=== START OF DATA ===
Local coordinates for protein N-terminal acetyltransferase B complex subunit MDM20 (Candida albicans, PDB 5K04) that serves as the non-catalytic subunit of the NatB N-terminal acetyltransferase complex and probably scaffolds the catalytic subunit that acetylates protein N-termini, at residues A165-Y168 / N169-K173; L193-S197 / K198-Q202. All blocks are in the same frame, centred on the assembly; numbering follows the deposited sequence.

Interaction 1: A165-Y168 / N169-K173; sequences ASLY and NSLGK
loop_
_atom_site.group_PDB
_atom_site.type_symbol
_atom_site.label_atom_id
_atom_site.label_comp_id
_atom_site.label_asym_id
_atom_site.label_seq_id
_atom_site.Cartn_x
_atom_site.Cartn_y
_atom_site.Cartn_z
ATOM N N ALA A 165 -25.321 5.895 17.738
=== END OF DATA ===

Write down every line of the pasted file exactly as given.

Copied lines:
Local coordinates for protein N-terminal acetyltransferase B complex subunit MDM20 (Candida albicans, PDB 5K04) that serves as the non-catalytic subunit of the NatB N-terminal acetyltransferase complex and probably scaffolds the catalytic subunit that acetylates protein N-termini, at residues A165-Y168 / N169-K173; L193-S197 / K198-Q202. All blocks are in the same frame, centred on the assembly; numbering follows the deposited sequence.

Interaction 1: A165-Y168 / N169-K173; sequences ASLY and NSLGK
loop_
_atom_site.group_PDB
_atom_site.type_symbol
_atom_site.label_atom_id
_atom_site.label_comp_id
_atom_site.label_asym_id
_atom_site.label_seq_id
_atom_site.Cartn_x
_atom_site.Cartn_y
_atom_site.Cartn_z
ATOM N N ALA A 165 -25.321 5.895 17.738